Rock Island Armory's STK100

9mm Defense — Re-Engineered!

I was chatting with Martin Tuason, Armscor/Rock Island’s president on the phone about their new STK100. It was obvious he was enthusiastic about the new gun.

“I wanted Armscor to get into the striker-fired market, but not with a plastic gun. That’s been done. Dustin Jones, our CFO, knows the market and did the research. He came back encouraging us to take the leap. We put our heads together and decided, let’s do it.”

Martin went on, “And, since we’re famous for working with metal it was only natural we decided to do what we do best. We’re the number one producer of metal 1911s in the world so we know how to do it!”

So they did.

As I talked with Martin I was holding their brand new STK100 in my hand. I had shot it some to get familiar with it before calling him, and it had run just fine. I’d call it “fun to shoot” even. Think “modern defensive pistol” like we’ve grown familiar with — but with some key differences.

The STK100 is 17+1, 28 oz. and about 7.9″ overall. Call it a full-sized holster pistol if you would. The slide is carbon steel (Parkerized), having easily replaceable sights. The slide is also supplied fully machined with a red dot sight cut-out. To me, one of the most powerful features is the all-aluminum frame with machined-in integral grips. There’s also a high-cut beavertail allowing a very high, secure grip. I have medium-sized hands and can reach the trigger comfortably in spite of the double stack magazine girth. It’s obvious some thought went into the grip assembly.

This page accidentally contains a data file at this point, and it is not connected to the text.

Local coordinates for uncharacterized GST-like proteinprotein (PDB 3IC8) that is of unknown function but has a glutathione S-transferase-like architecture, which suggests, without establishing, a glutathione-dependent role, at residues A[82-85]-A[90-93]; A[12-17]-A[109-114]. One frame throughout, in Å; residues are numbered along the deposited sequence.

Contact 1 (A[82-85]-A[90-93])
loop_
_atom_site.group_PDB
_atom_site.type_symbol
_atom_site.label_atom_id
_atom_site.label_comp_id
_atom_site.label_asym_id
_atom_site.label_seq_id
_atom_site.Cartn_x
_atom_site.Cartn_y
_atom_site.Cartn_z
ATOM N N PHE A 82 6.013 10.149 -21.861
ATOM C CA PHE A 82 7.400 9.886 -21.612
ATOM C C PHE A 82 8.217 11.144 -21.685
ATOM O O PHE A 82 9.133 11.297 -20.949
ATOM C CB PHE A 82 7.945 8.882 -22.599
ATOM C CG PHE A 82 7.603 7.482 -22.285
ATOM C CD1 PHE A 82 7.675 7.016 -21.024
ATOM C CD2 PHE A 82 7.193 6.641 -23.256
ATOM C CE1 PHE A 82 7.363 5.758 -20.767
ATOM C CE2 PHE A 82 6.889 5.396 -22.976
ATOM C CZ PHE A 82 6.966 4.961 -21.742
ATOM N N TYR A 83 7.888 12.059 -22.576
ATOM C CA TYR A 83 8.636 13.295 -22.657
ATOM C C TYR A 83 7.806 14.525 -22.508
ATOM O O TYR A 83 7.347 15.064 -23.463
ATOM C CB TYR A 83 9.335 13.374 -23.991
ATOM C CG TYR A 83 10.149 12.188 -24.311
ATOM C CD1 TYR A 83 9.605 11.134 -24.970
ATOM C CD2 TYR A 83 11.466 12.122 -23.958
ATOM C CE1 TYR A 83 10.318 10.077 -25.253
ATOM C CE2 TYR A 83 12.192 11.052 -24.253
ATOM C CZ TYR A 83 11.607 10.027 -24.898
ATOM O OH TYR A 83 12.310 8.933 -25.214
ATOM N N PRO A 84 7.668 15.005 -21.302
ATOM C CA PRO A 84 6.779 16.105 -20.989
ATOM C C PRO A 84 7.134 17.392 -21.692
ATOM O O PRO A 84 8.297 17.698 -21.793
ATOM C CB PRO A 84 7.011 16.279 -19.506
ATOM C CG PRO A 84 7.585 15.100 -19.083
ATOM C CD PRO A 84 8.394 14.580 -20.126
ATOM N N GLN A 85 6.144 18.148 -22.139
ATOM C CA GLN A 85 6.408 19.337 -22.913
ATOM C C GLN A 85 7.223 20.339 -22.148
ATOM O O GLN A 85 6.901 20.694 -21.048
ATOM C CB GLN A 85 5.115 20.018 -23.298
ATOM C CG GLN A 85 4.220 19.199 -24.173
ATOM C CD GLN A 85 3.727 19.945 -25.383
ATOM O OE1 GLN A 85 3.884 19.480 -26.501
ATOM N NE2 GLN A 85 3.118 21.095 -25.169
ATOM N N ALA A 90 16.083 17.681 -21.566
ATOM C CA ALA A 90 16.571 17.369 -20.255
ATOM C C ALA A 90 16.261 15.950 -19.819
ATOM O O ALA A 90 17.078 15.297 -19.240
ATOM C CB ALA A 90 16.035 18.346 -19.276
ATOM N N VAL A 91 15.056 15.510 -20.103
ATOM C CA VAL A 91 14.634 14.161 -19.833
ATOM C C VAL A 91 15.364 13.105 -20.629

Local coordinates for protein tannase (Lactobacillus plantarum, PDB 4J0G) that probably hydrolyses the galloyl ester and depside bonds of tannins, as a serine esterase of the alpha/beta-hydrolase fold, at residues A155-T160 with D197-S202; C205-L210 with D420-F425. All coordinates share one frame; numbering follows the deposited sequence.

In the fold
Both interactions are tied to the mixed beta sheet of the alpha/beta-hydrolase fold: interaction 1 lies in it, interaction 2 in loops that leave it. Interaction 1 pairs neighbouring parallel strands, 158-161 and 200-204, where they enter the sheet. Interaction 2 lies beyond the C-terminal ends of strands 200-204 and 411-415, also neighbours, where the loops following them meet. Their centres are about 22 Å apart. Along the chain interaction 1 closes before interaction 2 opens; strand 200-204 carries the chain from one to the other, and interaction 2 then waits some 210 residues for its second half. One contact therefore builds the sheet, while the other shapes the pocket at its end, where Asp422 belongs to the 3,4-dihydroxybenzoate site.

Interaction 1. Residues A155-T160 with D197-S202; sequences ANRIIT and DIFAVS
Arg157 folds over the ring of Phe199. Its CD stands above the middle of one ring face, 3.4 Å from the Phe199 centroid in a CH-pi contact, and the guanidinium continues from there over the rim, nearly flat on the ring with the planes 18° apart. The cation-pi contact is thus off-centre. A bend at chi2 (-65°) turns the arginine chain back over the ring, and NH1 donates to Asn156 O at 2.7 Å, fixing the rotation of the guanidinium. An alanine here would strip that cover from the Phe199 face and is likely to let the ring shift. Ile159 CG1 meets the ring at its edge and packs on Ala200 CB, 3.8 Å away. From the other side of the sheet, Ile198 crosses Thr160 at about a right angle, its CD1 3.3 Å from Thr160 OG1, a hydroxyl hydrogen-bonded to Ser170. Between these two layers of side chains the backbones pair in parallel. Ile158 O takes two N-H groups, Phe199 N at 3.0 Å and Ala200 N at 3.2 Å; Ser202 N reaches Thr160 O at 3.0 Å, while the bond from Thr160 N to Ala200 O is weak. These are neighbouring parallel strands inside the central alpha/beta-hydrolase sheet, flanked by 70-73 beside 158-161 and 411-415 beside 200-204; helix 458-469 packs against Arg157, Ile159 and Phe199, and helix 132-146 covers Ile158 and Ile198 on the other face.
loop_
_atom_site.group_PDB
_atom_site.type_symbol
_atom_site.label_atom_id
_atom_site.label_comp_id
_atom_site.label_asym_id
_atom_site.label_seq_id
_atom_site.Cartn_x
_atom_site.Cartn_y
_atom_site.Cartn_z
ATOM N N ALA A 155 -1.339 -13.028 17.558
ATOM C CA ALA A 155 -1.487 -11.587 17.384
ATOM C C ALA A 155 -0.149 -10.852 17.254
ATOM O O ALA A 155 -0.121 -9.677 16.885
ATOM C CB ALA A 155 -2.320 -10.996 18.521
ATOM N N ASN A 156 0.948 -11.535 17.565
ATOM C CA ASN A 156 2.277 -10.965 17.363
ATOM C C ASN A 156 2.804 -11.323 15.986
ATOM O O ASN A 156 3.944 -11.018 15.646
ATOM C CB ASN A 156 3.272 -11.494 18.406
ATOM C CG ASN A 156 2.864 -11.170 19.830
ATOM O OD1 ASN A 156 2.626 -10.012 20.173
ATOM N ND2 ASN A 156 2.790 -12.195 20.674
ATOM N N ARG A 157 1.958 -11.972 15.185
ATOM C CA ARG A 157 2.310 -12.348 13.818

But praise be, at his insistence, Martin’s team changed the grip angle to match that of a classic 1911. When you pick up the STK100 and point it you notice the difference immediately. There’s no “point, then adjust a tad” going on. You bring it up and it locks right in — presto. If you don’t think this matters lay gun “B” on the gun store counter, and place the STK100 next to it and pick them up one after the other. I promise you’ll grin and say, “Oh, I get it now.”

Action parts are a mouse click away. The clamshell frame makes installation
easy since the frame halves come completely apart.

Replacement or custom sights are available from a wide range of after-market shops.
The slide comes pre-cut and fitted for a red dot sight.


Armscor is truly a family-owned business and the people who run it are gun-people. They shoot, talk guns and are working constantly with their customers, military and police to keep honing products and creating new ones.

The STK100 comes from a police gun concept in the Philippines where the company originated. Martin wanted something that’d run 20,000 rounds and be able to withstand the rigors of hard use in the field. He felt the aluminum frame made good sense as part of that idea.